Overall, the quality of evidence for the impact of elite sport in relation to several outcome areas is relatively weak. What is required to develop the field is mixed-method designs based on theories of change, which are more appropriate for establishing causality. Indeed, sport management scholars have called for the need of more holistic research frameworks and the adoption of mixed methods approaches.

The purpose of this workshop is to bring together researchers to develop the field of measuring the societal impact of elite sport further. Theoretical, empirical, and methodological submissions in light of the problematic evidence base and resulting limited understanding of the role of elite sport in society are welcomed. We suggest that pushing forward with (inter- and transdisciplinary) mixed-method research designs informed by recognised conceptual frameworks such as programme theory or theory of change principles will assist in providing a more solid evidence-base to guide the decision-making of practitioners and policymakers.

Overall, the workshop on aims to:

  • Review the current state of knowledge regarding the use of mixed-method and logic model designs in the field
  • Propose a future research agenda for robust measurement of the assumed societal impacts of elite sport
  • Facilitate a unique networking opportunity between scholars and students with an interest in the field of measuring societal impacts of elite sport

Envisioned Format and Flow

After the 10min presentation. Each researcher will have 3 minutes and maximum of 5 slides to present a ‘burning question’ or ‘big idea’ for the audience. The idea is to set the platform for discussion and collaboration throughout the workshop.
The workshop will be organized followed by a debate, with prepared key questions and issues within the timeframe. The workshop will end with a concluding discussion (including conveners, presenters and members of the audience) on the state of the art of research and the development of a future research agenda.
The conveners consider inviting guest speakers from sport industry or governmental agencies in order to provide opportunities to blend research and practice.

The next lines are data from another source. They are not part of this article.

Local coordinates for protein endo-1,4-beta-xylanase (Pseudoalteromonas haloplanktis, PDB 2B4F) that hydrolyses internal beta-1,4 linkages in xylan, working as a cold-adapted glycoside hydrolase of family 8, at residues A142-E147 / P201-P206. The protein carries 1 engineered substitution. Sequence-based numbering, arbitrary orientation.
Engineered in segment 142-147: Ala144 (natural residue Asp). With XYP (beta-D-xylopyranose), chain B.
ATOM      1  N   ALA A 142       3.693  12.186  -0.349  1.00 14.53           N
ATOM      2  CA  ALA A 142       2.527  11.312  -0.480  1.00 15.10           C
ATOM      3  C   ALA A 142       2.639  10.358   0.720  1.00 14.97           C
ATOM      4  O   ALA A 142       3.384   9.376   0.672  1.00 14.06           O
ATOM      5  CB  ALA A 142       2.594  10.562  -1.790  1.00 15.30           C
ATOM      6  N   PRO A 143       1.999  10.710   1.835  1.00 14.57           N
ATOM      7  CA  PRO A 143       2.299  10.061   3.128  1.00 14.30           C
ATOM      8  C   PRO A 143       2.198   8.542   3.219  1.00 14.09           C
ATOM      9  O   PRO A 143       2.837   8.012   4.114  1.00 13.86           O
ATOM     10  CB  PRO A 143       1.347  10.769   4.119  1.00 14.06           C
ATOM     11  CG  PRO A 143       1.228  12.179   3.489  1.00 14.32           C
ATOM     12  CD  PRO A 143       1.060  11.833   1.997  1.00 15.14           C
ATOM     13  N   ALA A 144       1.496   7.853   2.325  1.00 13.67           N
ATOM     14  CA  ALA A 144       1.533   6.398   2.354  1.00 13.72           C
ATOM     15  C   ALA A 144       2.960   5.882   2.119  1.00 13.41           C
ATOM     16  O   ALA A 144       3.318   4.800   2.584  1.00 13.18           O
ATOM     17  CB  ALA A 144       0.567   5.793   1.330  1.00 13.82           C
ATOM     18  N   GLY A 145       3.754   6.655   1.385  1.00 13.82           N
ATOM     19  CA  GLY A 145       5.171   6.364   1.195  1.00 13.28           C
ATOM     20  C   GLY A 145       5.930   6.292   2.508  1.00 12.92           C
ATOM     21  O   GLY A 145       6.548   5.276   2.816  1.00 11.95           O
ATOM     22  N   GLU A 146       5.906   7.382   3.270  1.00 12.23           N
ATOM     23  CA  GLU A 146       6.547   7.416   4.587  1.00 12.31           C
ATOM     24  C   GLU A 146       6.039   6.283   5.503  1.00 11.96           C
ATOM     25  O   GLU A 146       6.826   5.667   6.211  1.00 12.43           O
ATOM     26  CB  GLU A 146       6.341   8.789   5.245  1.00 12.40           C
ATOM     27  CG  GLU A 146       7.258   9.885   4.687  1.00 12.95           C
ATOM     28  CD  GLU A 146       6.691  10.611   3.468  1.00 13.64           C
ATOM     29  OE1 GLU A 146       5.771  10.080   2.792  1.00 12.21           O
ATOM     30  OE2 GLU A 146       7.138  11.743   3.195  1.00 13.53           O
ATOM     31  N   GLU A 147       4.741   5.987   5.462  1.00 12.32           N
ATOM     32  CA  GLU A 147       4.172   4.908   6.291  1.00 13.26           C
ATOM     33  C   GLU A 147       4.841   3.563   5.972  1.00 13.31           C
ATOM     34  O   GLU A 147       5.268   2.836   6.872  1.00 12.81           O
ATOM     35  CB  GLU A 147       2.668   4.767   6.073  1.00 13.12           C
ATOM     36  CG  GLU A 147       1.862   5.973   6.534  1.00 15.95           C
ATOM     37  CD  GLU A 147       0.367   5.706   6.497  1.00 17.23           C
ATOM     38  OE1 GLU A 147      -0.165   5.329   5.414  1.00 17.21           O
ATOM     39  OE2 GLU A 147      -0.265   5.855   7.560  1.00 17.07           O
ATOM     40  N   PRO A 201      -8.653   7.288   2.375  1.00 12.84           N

Presenters will be asked to stay within the workshop for the entire duration of the workshop (depending on the number of abstracts submitted, max. 2 sessions – about 160 minutes overall).

Submission Requirements

Abstract required, Short Paper strongly encouraged.

Journal Special Issue

Depending on interest in this workshop and, especially, the substance of submissions/presentations/discussions, the conveners consider submitting a journal special issue proposal and, particularly, would encourage workshop contributors to submit their work.

Convenors

Veerle De Bosscher (lead), Vrije Universiteit Brussel, veerle.de.bosscher@vub.be
Simon Shibli, Sheffield Hallam University, s.shibli@shu.ac.uk
Maarten Van Bottenburg, Universiteit Utrecht, m.vanbottenburg@uu.nl
Jens De Rycke, Vrije Universiteit Brussel, jens.de.rycke@vub.be

 

Workshop 9: Special Workshop Malmö 2018: Sport and integration from a policy and governance perspective


 

Rationale and Aim

At the 2018 EASM European Sport Management Conference, Malmö became the first EASM Legacy Charter City. The charter was founded as a statement of co-operation between the city of Malmö and Malmö University in endeavours for social aims and “the role that sport and sport management can play in meeting the challenges of a modern city”, such as a growing population, migration and multi-culturalism.

This Special Workshop Malmö 2018 builds on the legacy of the 2018 conference; the Malmö Charter;and the workshop “Bern 2017 and Malmö 2018 Special Theme Workshop: Social Integration in and through Organised Sport” and the thematic symposium “Rethinking Sport for All: Inclusion and Integration (?)”, both held during the 2018 conference.